Patty Wudell, Director of Joseph’s House in Washington, DC, describes the place as “always gently moving.” Here, people who are formerly homeless and dying of HIV/AIDS can come to live and receive compassionate care. HRC’s Wendy Grace Evans spoke with Patty and learned about the beauty and the mystery of Joseph’s House.
“I was thinking about the house this weekend and it really did feel like standing at the edge of deep still waters with tall grasses moving, and swaying slowly back and forth. A young woman named Kenyata had begun to die. She was unresponsive as I slowly and gently bathed her, and changed her sheets and clothes. I remember noticing the arch of her neck, and her hand. She seemed to be arching herself out of this life and there was something peaceful about assisting her in this respectful way,” explains Patty Wudell.
Patty is the Director of Joseph’s House, a home in Washington D.C. that offers compassionate care to previously homeless men and women who are dying of HIV/AIDS.
Patty describes Joseph’s House as a place that is “always gently moving,” as caregivers, both staff and year-long volunteers, make a commitment to being fully present and open-hearted to help human beings transition from living to dying. “While there is so much to do, it really matters that you come to Joseph’s House not in the spirit of having so much to do, but in the spirit of being open. You have to listen and take your lead from the person who is dying.”
Patty speaks to me of this capacity for “being with” a person as they die in the context of what she calls “the mystery of Joseph’s House.” There are people who come to Joseph’s House and get well enough to live for seven to nine months. During this time of health, it is possible for inner health and well-being to return. Some people come to Joseph’s House to die and then survive the deaths of other residents.
“They might not even know about who is in the next room, but because we remember people who have died, the person who is healthy for a time will become aware and grow into an inner spaciousness. So they may go from not being aware, to being afraid, to hovering at the edge of knowledge that someone else is about to die, to stopping at the door. Over time they find themselves present and might participate in the bathing, in the taking of a body out and then when we have a memorial service, there are tears and they are wondering when the remembering will happen for them.”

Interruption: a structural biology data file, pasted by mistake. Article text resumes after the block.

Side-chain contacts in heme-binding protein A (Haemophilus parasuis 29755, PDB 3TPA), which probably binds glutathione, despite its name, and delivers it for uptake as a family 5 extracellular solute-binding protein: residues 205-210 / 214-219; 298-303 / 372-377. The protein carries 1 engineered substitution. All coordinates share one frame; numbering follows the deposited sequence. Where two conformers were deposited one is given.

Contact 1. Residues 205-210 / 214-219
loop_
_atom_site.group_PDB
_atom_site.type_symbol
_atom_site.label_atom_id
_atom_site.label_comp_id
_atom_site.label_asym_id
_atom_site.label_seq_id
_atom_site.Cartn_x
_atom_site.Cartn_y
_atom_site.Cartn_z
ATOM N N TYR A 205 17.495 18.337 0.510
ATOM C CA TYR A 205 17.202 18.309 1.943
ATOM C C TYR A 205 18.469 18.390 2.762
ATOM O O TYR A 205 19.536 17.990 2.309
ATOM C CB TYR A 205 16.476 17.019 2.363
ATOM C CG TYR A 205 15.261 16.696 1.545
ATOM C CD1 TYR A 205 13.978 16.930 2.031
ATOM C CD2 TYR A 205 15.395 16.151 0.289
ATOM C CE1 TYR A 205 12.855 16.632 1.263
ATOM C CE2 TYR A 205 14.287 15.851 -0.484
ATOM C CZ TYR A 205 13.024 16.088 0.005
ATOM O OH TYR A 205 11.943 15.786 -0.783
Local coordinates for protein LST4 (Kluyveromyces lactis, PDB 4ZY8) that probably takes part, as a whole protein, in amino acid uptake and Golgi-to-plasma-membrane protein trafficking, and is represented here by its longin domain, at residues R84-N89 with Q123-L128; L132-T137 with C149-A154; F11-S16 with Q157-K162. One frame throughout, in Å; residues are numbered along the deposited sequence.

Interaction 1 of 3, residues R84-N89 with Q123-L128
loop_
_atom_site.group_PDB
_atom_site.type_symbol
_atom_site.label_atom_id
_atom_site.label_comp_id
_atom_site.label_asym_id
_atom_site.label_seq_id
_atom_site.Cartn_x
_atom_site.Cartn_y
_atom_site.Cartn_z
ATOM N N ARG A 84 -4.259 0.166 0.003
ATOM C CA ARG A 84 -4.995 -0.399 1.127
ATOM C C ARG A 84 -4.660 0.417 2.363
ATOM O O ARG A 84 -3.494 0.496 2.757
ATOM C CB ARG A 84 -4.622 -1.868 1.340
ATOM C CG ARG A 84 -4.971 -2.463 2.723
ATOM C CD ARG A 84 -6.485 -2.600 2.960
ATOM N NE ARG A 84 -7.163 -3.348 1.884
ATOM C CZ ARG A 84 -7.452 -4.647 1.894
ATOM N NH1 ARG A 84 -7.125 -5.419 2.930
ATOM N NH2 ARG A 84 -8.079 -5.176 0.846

Patty describes this process as one that is spiritual in nature and finds herself wondering when it will be her turn.
“There is something so caring about this. It is almost without words. It is both practical and mysterious. I am really moved by men and women who survive other people dying become open to a softer, gentler, natural elegance.”
Patty poses the question inherent in this work. “What is possible in choosing to be with each other?”
In light of this question and the work of Joseph’s House, she describes the nature of this choice to be present, quiet, listening and still as a deepening experience whether the dying process is gentle or not.
“Sometimes it is not always a gentle process and can be a real ripping out of life. It is a Joseph’s House practice to accompany residents around the clock into death and at times this choice to seek quiet can assist someone who does not have a quiet within them. We can bring quiet into the company of the person who is suffering from pain, restlessness, fearfulness, and dislocation.”
Patty also explains the need for courage in listening to the dying person. “I have to be willing to stay with someone in their evident suffering. A good death may be a fierce death. There are so many people who come here who have had close brushes with death their whole lives from exposure to violence, prisons, gangs, and bullets, but violence has helped them to survive. It is frightening to accompany a dying warrior.”
Patty explains her own desire to have less of herself in being with another person as they die. She hopes to be worthy to accompany someone into death whether they sing like the bird on the edge of the marsh, or die a fierce death.
“Professional warmth at Joseph’s House is not enough, explains Patty. What heals is love and it has worked for us that love is best—all of this happening at a house, where people can hardly move.”